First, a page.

 average # of cycles per instruction (CPI)?
      average # of instructions per second (MIPS)?


   Common pitfall: thinking one of the variables is indicative
    of performance when it really isn’t.
claudio.talarico@mail.ewu.edu                                 14
Example - CPI
   Suppose we have two implementations of the same
    instruction set architecture (ISA).
    For some program:
        Machine A has a clock cycle time of 250 ps and a CPI of 2.0
        Machine B has a clock cycle time of 500 ps and a CPI of 1.2

   What machine is faster for this program, and by how
    much?
   If two machines have the same ISA which of the following
    quantities will always be identical?
     -   clock rate,
     -   CPI,
     -   execution time,
     -   # of instructions,
     -   # of cycles,
     -   MIPS

claudio.talarico@mail.ewu.edu                                     15
Example - Number of Instructions
A compiler designer is trying to decide between two code sequences
for a particular machine. Based on the hardware implementation,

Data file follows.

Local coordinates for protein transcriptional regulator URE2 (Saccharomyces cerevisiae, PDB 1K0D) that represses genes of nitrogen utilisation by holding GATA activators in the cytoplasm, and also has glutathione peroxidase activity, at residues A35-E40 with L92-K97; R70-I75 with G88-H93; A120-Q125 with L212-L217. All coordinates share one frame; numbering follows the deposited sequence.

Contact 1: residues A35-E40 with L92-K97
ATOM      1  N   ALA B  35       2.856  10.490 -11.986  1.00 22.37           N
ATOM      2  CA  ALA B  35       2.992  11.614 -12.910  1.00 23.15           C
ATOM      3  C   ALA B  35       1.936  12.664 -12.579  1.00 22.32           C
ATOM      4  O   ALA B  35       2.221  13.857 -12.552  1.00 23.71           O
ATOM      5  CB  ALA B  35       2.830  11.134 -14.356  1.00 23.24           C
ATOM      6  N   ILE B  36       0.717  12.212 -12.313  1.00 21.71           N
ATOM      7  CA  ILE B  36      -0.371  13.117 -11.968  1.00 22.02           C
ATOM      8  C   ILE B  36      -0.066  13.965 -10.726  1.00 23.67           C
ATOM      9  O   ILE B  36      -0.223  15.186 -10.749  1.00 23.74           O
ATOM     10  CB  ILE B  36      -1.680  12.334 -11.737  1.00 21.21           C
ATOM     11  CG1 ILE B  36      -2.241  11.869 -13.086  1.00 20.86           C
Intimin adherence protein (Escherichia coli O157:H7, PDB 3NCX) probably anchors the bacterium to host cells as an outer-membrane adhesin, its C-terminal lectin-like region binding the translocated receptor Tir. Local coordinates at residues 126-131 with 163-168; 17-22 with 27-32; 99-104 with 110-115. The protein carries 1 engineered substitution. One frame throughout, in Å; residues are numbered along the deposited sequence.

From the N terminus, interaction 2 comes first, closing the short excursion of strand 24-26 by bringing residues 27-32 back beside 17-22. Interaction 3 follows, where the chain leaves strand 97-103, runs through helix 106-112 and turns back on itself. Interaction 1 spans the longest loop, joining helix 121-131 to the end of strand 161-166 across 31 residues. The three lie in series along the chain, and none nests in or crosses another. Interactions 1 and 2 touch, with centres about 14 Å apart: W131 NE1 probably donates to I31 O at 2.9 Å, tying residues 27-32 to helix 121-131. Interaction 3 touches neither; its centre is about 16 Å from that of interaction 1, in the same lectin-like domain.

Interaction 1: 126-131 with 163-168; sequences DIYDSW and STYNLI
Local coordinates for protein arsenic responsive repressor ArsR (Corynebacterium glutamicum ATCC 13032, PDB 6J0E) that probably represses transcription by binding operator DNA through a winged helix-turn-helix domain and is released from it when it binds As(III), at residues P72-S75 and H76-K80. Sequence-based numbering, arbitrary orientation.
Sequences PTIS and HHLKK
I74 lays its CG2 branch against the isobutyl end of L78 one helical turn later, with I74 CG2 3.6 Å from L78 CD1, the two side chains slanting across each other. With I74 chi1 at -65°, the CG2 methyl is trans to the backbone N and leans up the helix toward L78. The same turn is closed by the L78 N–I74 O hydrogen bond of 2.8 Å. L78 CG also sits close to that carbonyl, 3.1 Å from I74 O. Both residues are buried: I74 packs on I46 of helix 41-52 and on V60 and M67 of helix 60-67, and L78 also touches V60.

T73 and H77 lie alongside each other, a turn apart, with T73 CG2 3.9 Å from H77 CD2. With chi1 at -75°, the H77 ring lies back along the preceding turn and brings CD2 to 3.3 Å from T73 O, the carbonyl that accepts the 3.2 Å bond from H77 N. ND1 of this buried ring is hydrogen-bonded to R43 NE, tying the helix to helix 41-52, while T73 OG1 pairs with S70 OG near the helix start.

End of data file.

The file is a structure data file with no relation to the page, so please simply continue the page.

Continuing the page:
there are three different classes of instructions: Class A, Class B, and
Class C, and they require one, two, and three cycles (respectively).

The first code sequence has 5 instructions: 2 of A, 1 of B, and 2 of C.
The second sequence has 6 instructions: 4 of A, 1 of B, and 1 of C.

Which sequence will be faster? How much?
What is the average CPI for each sequence?
                                  N
Hint:   CPU_clock_ cycles   (CPI i  Ci )
                                  i1

N = number of instruction classes,
Ci = count of the # of instructions of class i executed
claudio.talarico@mail.ewu.edu                                       16
MIPS

   Million instructions per second

                      Instructio n count
            MIPS 
                     Execution time  10 6